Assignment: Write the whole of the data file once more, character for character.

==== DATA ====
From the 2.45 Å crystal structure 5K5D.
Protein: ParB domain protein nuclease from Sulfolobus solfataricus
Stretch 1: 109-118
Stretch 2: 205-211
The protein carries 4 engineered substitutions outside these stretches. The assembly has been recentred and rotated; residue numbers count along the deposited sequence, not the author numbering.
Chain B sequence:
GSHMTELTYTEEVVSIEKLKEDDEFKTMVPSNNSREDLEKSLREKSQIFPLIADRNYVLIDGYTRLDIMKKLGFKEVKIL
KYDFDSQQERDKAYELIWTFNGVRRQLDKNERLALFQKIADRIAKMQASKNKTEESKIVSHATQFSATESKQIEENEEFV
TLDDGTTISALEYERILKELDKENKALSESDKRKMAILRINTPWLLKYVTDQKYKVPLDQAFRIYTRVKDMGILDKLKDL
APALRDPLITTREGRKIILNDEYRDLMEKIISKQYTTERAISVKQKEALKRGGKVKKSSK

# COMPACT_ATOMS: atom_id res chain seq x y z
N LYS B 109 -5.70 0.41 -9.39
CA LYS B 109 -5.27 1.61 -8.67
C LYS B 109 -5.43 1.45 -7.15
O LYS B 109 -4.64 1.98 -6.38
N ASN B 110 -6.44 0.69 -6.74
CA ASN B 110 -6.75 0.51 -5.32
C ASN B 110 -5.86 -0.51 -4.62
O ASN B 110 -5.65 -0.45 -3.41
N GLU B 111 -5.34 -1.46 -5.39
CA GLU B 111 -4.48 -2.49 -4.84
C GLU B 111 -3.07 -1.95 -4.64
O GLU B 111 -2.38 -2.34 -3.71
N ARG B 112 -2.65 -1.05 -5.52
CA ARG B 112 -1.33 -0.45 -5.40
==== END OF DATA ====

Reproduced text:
From the 2.45 Å crystal structure 5K5D.
Protein: ParB domain protein nuclease from Sulfolobus solfataricus
Stretch 1: 109-118
Stretch 2: 205-211
The protein carries 4 engineered substitutions outside these stretches. The assembly has been recentred and rotated; residue numbers count along the deposited sequence, not the author numbering.
Chain B sequence:
GSHMTELTYTEEVVSIEKLKEDDEFKTMVPSNNSREDLEKSLREKSQIFPLIADRNYVLIDGYTRLDIMKKLGFKEVKIL
KYDFDSQQERDKAYELIWTFNGVRRQLDKNERLALFQKIADRIAKMQASKNKTEESKIVSHATQFSATESKQIEENEEFV
TLDDGTTISALEYERILKELDKENKALSESDKRKMAILRINTPWLLKYVTDQKYKVPLDQAFRIYTRVKDMGILDKLKDL
APALRDPLITTREGRKIILNDEYRDLMEKIISKQYTTERAISVKQKEALKRGGKVKKSSK

# COMPACT_ATOMS: atom_id res chain seq x y z
N LYS B 109 -5.70 0.41 -9.39
CA LYS B 109 -5.27 1.61 -8.67
C LYS B 109 -5.43 1.45 -7.15
O LYS B 109 -4.64 1.98 -6.38
N ASN B 110 -6.44 0.69 -6.74
CA ASN B 110 -6.75 0.51 -5.32
C ASN B 110 -5.86 -0.51 -4.62
O ASN B 110 -5.65 -0.45 -3.41
N GLU B 111 -5.34 -1.46 -5.39
CA GLU B 111 -4.48 -2.49 -4.84
C GLU B 111 -3.07 -1.95 -4.64
O GLU B 111 -2.38 -2.34 -3.71
N ARG B 112 -2.65 -1.05 -5.52
CA ARG B 112 -1.33 -0.45 -5.40